in the recording industry, the object is to find equipment that does not color the sample in any way. this is almost impossible and can end up costing many thousands of dollars.
so when you hear of people who talk about how their equipment colors sound, you will now know how that works.
I hope this helps.
September 18, 2006 @12:45pm
oldfriend

to continue where sabian left off.. colors by amps / plugs etc do get a little more complicated... noisy analog amps colour sound in many ways... its not like you hear a hiss/noise from the amp.. its more like how the noise from the amp has interacted with the signal from the mic... by phasing out a few frequences and highlighted a few... it feels like u put the signal through an eq with a million points...!!... with some critical listening you will be able to detect the way how different amps/gear color the sound from your microphone... and how diferent mics drives on ur preamp/gear... how the drive/distortion/clip from the amp highlights/creates new harmonics, odd or even,... warmth, etc.....!!..
so, as you go through this process of recording, reading and experimenting it all does get very interesting...( if you intend to get into audio engineering in depth).... however if you are a musician recording a demo at home, then this could be absolutely pointless...
one thing to note is... if you are a musican and you are looking for a 'tone' , then it is important for you to get it sounding just right on the amp-speaker/at source, itself...!! noobs end up wasting huge amount of time and money trying to get 'their sound' with recording equipment.. which is stupid and a total waste of time (opinion ;) ) but then you can give it a shot if u want.. who knows you could get your sound by eqing the hell out on your mixer... ;) so, like 130db said ... whatever works... :D
cheers and welcome to AF...
September 18, 2006 @01:56pm
sabianq

YEA, 100% agreed, like 130db and Vulcan,
whatever works... :)
and remember to have fun
September 18, 2006 @02:15pm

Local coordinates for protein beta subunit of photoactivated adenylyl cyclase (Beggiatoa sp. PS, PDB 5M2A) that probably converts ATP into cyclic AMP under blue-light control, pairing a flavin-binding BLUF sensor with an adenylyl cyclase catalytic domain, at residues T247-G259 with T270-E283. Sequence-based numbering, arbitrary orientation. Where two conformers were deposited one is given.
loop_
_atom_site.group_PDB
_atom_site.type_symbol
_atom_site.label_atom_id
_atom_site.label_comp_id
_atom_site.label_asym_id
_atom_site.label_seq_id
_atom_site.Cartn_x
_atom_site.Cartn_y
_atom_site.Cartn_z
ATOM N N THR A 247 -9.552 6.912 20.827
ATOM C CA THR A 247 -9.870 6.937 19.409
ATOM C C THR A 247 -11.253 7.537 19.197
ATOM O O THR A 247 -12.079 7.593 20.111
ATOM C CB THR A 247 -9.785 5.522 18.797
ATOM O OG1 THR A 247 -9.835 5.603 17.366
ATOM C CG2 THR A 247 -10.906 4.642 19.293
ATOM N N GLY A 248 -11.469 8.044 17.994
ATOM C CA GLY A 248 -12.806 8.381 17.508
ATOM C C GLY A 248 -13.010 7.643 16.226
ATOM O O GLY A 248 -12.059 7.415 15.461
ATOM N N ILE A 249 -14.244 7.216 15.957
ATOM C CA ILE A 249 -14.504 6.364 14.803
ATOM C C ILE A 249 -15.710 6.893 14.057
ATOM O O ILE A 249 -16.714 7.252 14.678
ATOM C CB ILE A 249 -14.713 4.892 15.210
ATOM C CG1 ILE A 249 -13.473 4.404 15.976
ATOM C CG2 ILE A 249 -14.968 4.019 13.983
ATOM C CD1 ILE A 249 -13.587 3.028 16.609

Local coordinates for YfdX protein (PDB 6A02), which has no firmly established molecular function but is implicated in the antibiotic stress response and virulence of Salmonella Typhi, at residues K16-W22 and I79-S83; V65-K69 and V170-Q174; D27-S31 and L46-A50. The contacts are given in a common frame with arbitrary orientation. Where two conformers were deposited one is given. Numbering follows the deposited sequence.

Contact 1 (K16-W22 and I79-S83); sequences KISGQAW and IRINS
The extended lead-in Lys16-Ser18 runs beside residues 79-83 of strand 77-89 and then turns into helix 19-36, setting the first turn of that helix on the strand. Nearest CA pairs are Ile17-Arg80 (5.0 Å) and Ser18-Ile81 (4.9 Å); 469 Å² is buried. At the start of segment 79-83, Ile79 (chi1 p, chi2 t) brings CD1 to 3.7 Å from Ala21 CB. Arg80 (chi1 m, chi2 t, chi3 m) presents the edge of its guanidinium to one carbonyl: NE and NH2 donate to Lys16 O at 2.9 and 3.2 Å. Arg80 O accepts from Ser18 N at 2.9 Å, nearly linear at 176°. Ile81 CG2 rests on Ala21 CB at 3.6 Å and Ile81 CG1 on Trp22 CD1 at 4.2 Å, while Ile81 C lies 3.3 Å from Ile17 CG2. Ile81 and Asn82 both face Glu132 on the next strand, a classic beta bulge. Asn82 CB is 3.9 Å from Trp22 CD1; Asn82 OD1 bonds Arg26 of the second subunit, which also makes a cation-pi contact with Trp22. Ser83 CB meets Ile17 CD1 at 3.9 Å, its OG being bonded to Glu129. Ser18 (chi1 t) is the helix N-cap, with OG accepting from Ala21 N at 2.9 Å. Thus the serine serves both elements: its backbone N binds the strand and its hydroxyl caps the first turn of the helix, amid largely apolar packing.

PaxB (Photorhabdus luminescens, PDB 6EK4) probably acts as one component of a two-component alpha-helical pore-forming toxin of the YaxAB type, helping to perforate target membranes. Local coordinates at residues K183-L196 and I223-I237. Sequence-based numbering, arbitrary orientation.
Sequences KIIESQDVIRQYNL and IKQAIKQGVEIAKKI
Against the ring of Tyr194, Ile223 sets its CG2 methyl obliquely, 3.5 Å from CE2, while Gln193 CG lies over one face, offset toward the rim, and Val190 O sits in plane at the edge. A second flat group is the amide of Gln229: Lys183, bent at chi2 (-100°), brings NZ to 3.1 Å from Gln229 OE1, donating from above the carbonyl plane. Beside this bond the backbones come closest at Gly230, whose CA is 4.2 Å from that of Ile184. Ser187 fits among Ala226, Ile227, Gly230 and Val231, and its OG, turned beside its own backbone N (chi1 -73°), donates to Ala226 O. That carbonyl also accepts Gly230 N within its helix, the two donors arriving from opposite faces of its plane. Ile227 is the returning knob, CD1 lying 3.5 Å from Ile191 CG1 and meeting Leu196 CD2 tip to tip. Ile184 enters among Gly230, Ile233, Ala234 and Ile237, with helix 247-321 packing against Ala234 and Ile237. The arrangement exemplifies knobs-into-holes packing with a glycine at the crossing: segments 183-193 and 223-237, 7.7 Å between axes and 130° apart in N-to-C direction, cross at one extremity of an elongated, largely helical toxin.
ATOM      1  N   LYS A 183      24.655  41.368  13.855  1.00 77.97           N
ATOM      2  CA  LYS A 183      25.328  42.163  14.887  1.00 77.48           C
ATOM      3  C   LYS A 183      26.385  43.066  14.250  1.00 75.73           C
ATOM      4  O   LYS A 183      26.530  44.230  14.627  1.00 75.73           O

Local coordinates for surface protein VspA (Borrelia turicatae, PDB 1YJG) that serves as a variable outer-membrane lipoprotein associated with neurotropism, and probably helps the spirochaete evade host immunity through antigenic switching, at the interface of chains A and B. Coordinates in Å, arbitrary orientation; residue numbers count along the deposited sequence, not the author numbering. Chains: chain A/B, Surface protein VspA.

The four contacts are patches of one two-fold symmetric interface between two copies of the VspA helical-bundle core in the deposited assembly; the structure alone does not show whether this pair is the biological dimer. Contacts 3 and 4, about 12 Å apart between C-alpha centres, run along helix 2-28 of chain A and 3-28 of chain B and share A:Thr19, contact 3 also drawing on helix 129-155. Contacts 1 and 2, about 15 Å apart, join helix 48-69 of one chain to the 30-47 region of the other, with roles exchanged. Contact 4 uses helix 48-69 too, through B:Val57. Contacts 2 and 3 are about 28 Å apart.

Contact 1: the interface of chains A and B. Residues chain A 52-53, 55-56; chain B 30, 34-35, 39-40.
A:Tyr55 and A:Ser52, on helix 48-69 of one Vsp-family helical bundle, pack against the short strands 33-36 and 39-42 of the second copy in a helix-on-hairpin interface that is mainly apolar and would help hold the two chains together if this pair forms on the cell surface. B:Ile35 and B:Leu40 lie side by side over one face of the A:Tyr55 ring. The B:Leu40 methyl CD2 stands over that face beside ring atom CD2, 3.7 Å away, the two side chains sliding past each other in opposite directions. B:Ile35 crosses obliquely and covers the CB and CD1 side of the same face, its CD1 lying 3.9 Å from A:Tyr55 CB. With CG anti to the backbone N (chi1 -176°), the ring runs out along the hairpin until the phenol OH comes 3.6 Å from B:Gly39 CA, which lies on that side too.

vidrazor

There's a basic overview of noise "colors" over at Wikipedia:
http://en.wikipedia.org/wiki/Colors_of_noise
Not really of great importance, but a nice overview.
Sound coloration is seldom related to an actual color, however. It's merely implying an uneveness in the spectral response somewhere. Decisions are made whether it is desireable or not, and if not what steps need to be taken to neutralize it.
Othertimes a deliberate colorization is implied for the purposes of tone, as exemplified with guitars and tube amps (and tube amps in general, as some people believe these circuits improve the sound by making it "warm", a misnomer belief based on the physical aspects of the circuit ).
Suffice it to say that sound coloration merely implies the way the recording or live performance is sounding, and whether it is a good thing or not, as per personal prefences.:)
September 20, 2006 @12:33am
sabianq

There's a basic overview of noise "colors" over at Wikipedia:
http://en.wikipedia.org/wiki/Colors_of_noise
Not really of great importance, but a nice overview.
Sound coloration is seldom related to an actual color, however. It's merely implying an uneveness [sic] in the spectral response somewhere. Decisions are made whether it is desireable [sic] or not, and if not what steps need to be taken to neutralize it.

Umm..
Sound color is related to spectrum color.
It gives a person a visible relation to what is happening with the sample.
By reading the link provided, a person can see how the relationship plays out.
RED light represents Low tones, because of the longer wavelength inherent in the red light can also be expressed as a longer wavelength in an audio frequency.
BLUE or VIOLET light represents High audio frequencies up to 20 KHz.
and ULTRAVIOLET light or Black light represents ULTRA-HIGH frequencies like tones above 20 KHz appropiatly called "BLACK NOISE" (above the threshold of human hearing.)
by mixing the frequencies, you can represent any combination of tones by the corresponding color of light.
Othertimes [sic] a deliberate colorization is implied for the purposes of tone, as exemplified with guitars and tube amps (and tube amps in general, as some people believe these circuits improve the sound by making it "warm", a misnomer belief based on the physical aspects of the circuit ).

a "warm" sound is considered "warm" because of its emphasis on the addition of lower tones, Lower tones are synonymous with the RED end of the visible light spectrum and the RED end of the spectrum is considered "warm" so a piece of equipment that "warms" a tone will add Lower end noise to the tone, "warming" the overall sample.
where as you could say that a piece of equipment that adds high end noise or BLUE noise would be said to "cool" the sample.
Suffice it to say that sound coloration merely implies the way the recording or live performance is sounding, and whether it is a good thing or not, as per personal prefences [sic].:)

True, it is up to the individual to say whether a sample sounds good "colored", however, when a sample is considered colored, it is because of the equipment that is being used to process and amplify the sound. an instrument by nature, does not have added tonal color, but a whole room full of instruments playing will produce a noise that is colored. Coloring a sample, means exactly that, coloring a sample. When some one says that a given sample is warm, they will always means that the lows are emphasized.
September 20, 2006 @11:30am